As shown by the Real Secure servers 131 and 132, an intricate intrusion detection scheme is also set up at the Internet hosting site to monitor attacks against the Internet hosting site. The intrusion detection scheme provides back tracing of addresses from which the attacks originate in order to counter them. According to an embodiment of the present invention, the intrusion detection scheme incorporates the use of conventional and commercially available hardware/software tools for tracing the Internet protocol (IP) addresses of the attacks and blocking incoming requests and/or attacks from such addresses. Additionally, through operational procedures, when a denial-of-service attack against an Internet hosting site in a geographical area is detected, the web site can be moved almost instantaneously to a different geographical location to avoid the attack. These procedures make use of load balancers for the various Internet hosting sites that will be further discussed later. On the processing side, any application that will be hosted on the Internet hosting site must go through a defined set of processes to ensure its security. The processes, which will be further described later as the Change Control processes, take into account the application operational readiness and its Internet integrity that includes security and auditability.
 The manner in which an Internet hosting site processes requests and at the same time monitors and mitigates electronic attacks is now described with reference to FIG. 1. First, Internet hosting sites (e.g., informational and/or commerce web sites) have their Internet connections aggregated together. Any user requests coming from the Internet to any of the hosted sites must first go through this aggregated bandwidth to a main set of network routers 110, which functions as the first level of network security. The routers 110 screen the requests to limit external access to the network of hosted sites by the type of Internet traffic. Although FIG. 1 only shows a network security scheme for a single Internet hosting site, it should be understood from the present disclosure that multiple Internet hosting sites can have their Internet connections aggregated together, with each site having components 121, 122, 131, 132, 140, and 150 function in similar manner; wherein the firewalls 121, 122 of each Internet hosting site are connected to the same routers 110. Thus, the routers 110 are also used to direct approved Internet traffic to the particular Internet hosting site(s) requested by such traffic.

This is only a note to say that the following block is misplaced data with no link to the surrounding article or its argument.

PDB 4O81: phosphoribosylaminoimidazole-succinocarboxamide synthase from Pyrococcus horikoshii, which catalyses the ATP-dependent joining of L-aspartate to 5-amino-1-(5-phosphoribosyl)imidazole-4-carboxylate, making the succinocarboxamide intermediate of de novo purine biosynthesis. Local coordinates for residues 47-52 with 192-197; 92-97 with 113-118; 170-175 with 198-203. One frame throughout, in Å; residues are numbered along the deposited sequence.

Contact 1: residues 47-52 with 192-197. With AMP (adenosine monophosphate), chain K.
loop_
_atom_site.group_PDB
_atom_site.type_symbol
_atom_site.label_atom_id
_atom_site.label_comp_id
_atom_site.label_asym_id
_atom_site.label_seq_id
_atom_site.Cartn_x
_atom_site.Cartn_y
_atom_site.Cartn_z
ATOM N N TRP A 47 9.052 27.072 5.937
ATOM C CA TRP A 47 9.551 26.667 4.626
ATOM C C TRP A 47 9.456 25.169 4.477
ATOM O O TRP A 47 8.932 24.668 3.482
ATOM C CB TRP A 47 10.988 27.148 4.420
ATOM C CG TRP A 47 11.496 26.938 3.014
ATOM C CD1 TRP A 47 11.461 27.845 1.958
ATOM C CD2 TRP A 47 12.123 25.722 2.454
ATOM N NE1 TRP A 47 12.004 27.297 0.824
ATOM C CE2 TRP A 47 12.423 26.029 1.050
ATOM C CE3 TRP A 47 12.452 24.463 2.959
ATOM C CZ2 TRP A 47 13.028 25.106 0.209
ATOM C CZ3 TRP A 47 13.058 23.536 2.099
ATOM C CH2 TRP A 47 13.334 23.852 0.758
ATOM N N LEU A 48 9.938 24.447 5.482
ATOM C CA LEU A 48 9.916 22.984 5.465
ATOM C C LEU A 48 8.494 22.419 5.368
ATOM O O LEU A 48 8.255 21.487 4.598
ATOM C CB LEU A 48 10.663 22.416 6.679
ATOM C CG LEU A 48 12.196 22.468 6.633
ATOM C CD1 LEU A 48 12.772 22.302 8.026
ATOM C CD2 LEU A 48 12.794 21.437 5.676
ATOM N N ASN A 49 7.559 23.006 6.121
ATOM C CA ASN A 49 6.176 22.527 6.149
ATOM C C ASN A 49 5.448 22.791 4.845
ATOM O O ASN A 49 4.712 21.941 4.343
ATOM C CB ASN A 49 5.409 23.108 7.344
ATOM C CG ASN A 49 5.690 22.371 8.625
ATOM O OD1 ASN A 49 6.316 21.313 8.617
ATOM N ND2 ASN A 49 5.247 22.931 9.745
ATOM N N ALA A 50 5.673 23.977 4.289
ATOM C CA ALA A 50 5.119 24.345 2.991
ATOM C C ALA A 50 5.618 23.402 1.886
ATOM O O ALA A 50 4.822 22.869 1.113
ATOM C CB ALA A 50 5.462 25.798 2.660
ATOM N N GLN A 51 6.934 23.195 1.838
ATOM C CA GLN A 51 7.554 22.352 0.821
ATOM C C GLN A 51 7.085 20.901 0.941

The routers 110 operate on a “deny all unless explicitly defined” basis with access control lists (ACLs) for regulating authorized and unauthorized traffic. A host Network Security Administrator (NSA) is assigned to analyze router dumps on a daily basis to assure nothing has been changed. The host NSA oversees network activities and all host security measures relating to the network such as routers, switches, and VLANs. If unauthorized changes are identified, the NSA will immediately roll back the router software to the approved version prior to the modification. Passwords on the routers 110 and Ethernet switches 160 will be maintained by the NSA and a copy will be maintained in a vault, accessible only by the ISA. The Ethernet switches 160 provide connections between the firewalls 121, 122, and they are located in a demilitarized zone (DMZ) that acts as a buffer between the routers 110 and the firewalls 121, 122. Any change to the ACLs in the routers 110 must follow the Change Control processes to be described later. All requests for access to the routers 110 are sent to the ISA for approval. The NSA implements all approved requests. Copies of the routers' ACLs are backed up, encrypted, and stored off-site, accessible only by the ISA and NSA.
 After the screening, the routers 110 direct the user requests to a firewall system to a particular Internet hosting site for each type of Internet application traffic. For instance, a single firewall system may have one or more firewalls dedicated to serving a particular service such as HTTP. The firewall system at each site functions as the second level of network security. It is intended to prevent unauthorized commands or source addresses for entry and exit. As mentioned earlier, there may be a plurality of Internet hosting sites with their Internet connections aggregated together. Furthermore, some of those sites may be duplicate sites to accommodate additional user access to a web site. As with the duplicate application servers at an Internet hosting site, the duplicate Internet hosting sites may include firewall load balancers (not shown) that are used to evenly distribute user requests and processing across all the duplicate Internet hosting sites via their firewall systems. The virtual IP address of each host application residing in an application server at the Internet hosting site is used for all communication. The firewall load balancers maintains the virtual IP address. Each firewall load balancer routes traffic to the various available firewalls based on the maintained virtual IP address and maintains the state information for the user sessions.
 The firewalls within the firewall system of each Internet hosting site allows fail-over detection and switchover when failed services are detected from one firewall to another. According to an embodiment of the present invention, the firewall gateway environment of the firewall system is built without a single point of failure and the peer-to-peer architecture eliminates the need for manual intervention of the stand-by firewall gateway. As mentioned earlier, FIG. 1 shows an example of a single Internet hosting site 100; thus, only a single firewall system is shown. However, explanation for the firewall system 121, 122 applies to firewall systems of other Internet hosting sites that may be aggregated with site 100. Likewise, any explanation in the present invention with regard to the other components 131, 132, 140, and 150 of the site 100 also applies to corresponding components of other Internet hosting sites that may be aggregated with the site 100.